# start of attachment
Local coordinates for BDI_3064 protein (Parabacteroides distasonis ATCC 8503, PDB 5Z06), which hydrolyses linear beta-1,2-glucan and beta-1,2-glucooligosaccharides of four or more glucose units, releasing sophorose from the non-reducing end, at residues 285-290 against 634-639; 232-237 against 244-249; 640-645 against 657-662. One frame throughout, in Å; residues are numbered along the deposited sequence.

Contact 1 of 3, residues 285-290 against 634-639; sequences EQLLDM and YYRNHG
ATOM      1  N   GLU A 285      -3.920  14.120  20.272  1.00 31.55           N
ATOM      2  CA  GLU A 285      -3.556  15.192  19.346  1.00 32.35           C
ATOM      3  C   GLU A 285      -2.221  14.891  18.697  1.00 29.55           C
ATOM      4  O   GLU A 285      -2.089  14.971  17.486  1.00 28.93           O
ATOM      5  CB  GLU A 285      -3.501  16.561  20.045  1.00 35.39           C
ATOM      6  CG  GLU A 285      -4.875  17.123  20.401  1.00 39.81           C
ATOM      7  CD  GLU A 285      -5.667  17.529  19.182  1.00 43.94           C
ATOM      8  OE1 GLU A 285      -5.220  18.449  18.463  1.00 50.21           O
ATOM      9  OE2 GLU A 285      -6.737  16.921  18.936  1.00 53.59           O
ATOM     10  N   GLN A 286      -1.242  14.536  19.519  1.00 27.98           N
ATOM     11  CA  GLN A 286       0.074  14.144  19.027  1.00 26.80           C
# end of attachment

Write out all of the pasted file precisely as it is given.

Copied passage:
Local coordinates for BDI_3064 protein (Parabacteroides distasonis ATCC 8503, PDB 5Z06), which hydrolyses linear beta-1,2-glucan and beta-1,2-glucooligosaccharides of four or more glucose units, releasing sophorose from the non-reducing end, at residues 285-290 against 634-639; 232-237 against 244-249; 640-645 against 657-662. One frame throughout, in Å; residues are numbered along the deposited sequence.

Contact 1 of 3, residues 285-290 against 634-639; sequences EQLLDM and YYRNHG
ATOM      1  N   GLU A 285      -3.920  14.120  20.272  1.00 31.55           N
ATOM      2  CA  GLU A 285      -3.556  15.192  19.346  1.00 32.35           C
ATOM      3  C   GLU A 285      -2.221  14.891  18.697  1.00 29.55           C
ATOM      4  O   GLU A 285      -2.089  14.971  17.486  1.00 28.93           O
ATOM      5  CB  GLU A 285      -3.501  16.561  20.045  1.00 35.39           C
ATOM      6  CG  GLU A 285      -4.875  17.123  20.401  1.00 39.81           C
ATOM      7  CD  GLU A 285      -5.667  17.529  19.182  1.00 43.94           C
ATOM      8  OE1 GLU A 285      -5.220  18.449  18.463  1.00 50.21           O
ATOM      9  OE2 GLU A 285      -6.737  16.921  18.936  1.00 53.59           O
ATOM     10  N   GLN A 286      -1.242  14.536  19.519  1.00 27.98           N
ATOM     11  CA  GLN A 286       0.074  14.144  19.027  1.00 26.80           C